Couple of weeks ago I took the camera I have always wanted to shoot with, a Nikon F3 and a Scale 2.0 film which I am going to use to dilute my black and white world.
To begin with, how does RedScale come about? It happens by exposing the color film on the back side. In classical color negative film, the emulsion layer that is sensitive to the red spectrum is exposed last, but with RedScale, it is exposed first, being closer to the lens. This gives the images their characteristic rich red, orange and yellow hues.
No problem in developing or scanning. Scale film develops by the normal process of any color negative film - C-41 - so no extra money or long days of waiting.
The only thing is that the photos turn out mirror-like, but you can fix that very easily in any photo editor on your phone or computer, or you can always ask your lab to do it. Personally, I didn't change most of the photos. There is still some magic in the reflected world.
I shot this series at home, in fairly dim light from the window. I shot it at ISO 200 with a suggested ISO 100. The pictures came out a bit darker than I expected, so you should take that into account and shoot at the specified ISO if you want to take lighter pictures.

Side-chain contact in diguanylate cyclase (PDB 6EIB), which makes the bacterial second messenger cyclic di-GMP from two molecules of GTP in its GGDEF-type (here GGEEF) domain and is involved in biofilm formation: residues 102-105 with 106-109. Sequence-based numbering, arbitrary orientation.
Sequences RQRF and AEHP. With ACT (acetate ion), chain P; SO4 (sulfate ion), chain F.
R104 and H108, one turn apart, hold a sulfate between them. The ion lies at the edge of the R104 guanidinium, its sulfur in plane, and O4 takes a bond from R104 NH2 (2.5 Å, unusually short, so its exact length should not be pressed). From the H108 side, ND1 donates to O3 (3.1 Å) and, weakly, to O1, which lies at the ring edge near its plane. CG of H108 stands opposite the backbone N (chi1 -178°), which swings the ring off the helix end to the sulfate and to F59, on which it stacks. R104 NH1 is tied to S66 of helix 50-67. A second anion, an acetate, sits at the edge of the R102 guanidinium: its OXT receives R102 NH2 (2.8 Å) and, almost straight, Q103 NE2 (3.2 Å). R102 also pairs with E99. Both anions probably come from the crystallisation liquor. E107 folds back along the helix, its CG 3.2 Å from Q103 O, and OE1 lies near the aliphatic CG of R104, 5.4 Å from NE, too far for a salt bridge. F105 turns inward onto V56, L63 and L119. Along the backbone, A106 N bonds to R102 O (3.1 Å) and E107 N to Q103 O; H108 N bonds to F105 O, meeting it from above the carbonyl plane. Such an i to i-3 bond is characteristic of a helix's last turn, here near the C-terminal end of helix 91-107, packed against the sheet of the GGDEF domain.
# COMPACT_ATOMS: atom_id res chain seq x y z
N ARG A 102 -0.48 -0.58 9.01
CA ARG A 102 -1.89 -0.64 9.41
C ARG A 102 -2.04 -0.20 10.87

And despite the low ISO value and dim lighting, the grain size of this film is quite large and the images come out with contrast, which, at least in my case, a huge plus.
And most importantly, of course, are the colors. Bliss, euphoria, love at first sight! On the skin it appears as a muted red, on the lighter areas there is a gentle beige-yellow color, on the lightest areas it is already brighter acid yellow. And this combination together with the saturated black gives an incredible picture, which does not need any post-processing at all.
All in all, there seems to be no better option for experimentation and escape from reality :)